05
DAYS LEFT

Registration window open (1 Jan - end of Feb)

If you use personal data in your work you are legally obliged to register during January and February each year.
NEW REGISTRATION? View guidance and create new registration here
EXISTING REGISTRATION? Sign-in to Registrations Portal here
 

WARRO

Discover ‘Warro goes on an adventure’ – a book that introduces children and young people to the world of data.

In September 2023 the ODPA published a children’s book called ‘Warro goes on an adventure’.

ODPA outreach officer Kirsty Bougourd talking to Year 4 children after reading 'Warro' with them (September 2023) Why write a book?
Stories play a key role in helping the ODPA achieve its strategic aim and statutory obligation under section 61 of the Law ‘to promote public awareness of risks, rules, safeguards and rights in relation to processing, especially in relation to children’.

Data and its protection is something that impacts us all, regardless of age. Whilst it is a wordy piece of legal text, the principles and rights it seeks to uphold are, at their core, simply about treating people with respect, dignity and fairness.

We need to communicate these issues in ways that are meaningful and accessible for the whole community. Children and young people are impacted just as adults are. They are also our future technologists, politicians, innovators. Stories can be a powerful communication tool, so we hope this book will encourage interest and awareness in our younger citizens, to benefit each child individually and our community collectively.

Discover Warro’s story
The book, ‘Warro goes on an adventure’ introduces children to a loveable character (a bear called Warro) as she journeys through a world full of personal data. Her adventure brings to life the challenges that exist in our data-hungry world, raising awareness about the risks children face and the rewards of treating personal information respectfully.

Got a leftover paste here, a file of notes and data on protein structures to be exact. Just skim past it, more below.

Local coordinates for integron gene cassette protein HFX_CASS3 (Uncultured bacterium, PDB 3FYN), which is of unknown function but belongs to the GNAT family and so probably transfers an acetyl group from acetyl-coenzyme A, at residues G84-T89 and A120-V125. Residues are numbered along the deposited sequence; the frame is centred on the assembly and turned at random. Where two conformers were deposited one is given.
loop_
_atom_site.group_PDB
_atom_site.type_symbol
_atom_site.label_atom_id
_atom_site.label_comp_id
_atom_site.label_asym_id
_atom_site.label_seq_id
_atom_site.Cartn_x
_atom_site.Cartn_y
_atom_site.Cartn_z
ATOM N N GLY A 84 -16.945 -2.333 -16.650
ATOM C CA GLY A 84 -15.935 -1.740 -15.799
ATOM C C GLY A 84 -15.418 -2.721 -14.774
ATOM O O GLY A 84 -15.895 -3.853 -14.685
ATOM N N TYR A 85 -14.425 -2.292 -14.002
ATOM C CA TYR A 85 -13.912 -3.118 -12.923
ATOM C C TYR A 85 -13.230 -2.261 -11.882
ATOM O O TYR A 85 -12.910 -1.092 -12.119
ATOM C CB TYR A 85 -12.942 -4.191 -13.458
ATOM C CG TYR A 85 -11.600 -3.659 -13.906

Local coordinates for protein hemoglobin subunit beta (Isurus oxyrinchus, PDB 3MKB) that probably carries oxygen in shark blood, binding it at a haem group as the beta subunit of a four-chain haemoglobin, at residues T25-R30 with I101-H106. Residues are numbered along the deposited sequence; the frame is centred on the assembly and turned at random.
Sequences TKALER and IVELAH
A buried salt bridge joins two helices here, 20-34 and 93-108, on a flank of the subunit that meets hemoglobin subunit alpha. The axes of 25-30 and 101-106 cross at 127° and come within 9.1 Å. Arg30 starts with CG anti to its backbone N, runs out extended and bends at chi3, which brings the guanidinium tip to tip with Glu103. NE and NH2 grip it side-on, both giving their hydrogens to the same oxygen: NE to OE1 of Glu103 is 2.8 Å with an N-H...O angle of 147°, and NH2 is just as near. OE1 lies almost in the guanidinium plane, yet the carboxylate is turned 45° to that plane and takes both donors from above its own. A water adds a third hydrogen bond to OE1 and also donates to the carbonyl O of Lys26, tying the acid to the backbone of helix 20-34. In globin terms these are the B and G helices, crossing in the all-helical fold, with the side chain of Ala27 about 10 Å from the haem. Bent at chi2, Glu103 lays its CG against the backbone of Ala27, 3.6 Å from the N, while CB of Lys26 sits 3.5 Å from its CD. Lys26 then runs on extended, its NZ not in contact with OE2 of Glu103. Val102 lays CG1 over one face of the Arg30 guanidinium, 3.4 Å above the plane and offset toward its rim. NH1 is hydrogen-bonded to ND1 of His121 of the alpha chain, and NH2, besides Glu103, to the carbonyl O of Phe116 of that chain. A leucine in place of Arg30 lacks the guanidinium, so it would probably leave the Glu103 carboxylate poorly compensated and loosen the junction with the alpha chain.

The book was written by ODPA outreach officer Kirsty Bougourd, a trained teacher who has extensive experience working with child literacy. It was illustrated by our former Commissioner Emma Martins.

It introduces youngsters to the concept of personal data and how it can impact our lives.

What’s in a name?
The names of the two characters in the story ‘Warro’ and ‘Bijou’ are significant for the following reasons: -

  • Warro’ means “Hi” in Guernsey’s local language Guernésiais.
    The character was given this name because, like ‘Warro’, many question words (Who? What? Why? Where?) begin with the letter ‘W’. The book aims to encourage primary-school aged children to think about the data they share by asking 4 simple questions, “Who is asking, what do they want to know, why do they want it, where will it go?”
  • ‘Bijou’ is the blue tit bird that accompanies Warro and helps her on her journey.
    His name is a reference to Project Bijou, the ODPA’s social initiative which uses the power of storytelling to engage people and share experiences related to ethical data use. Bijou is a blue tit because these birds are known for their ability to share information with each other for the benefit of their whole species – see this short video for more.

Launch and distribution

  • The book was launched at a public reading by ODPA outreach officer Kirsty Bougourd in September 2023, at Guille-Alles Library. She is pictured above during the Q&A with the children afterwards.  
  • The book was distributed to all Year 4 children across the Bailiwick of Guernsey as part of the ODPA's activities to mark World Children's Day (20 November 2023).
  • You can order Warro via the local publisher Blue Ormer. It is also available via Amazon, Hatchards, and Waterstones. All profits go to Bailiwick charities. 

Here's a glimpse of the book: 



Quotes on the power of stories: 
• “Because stories are important. People think that stories are shaped by people. In fact, it's the other way around.” – Terry Pratchett
• “The most powerful person in the world is the storyteller.” - Steve Jobs
• “Children must be taught how to think, not what to think.” - Margaret Mead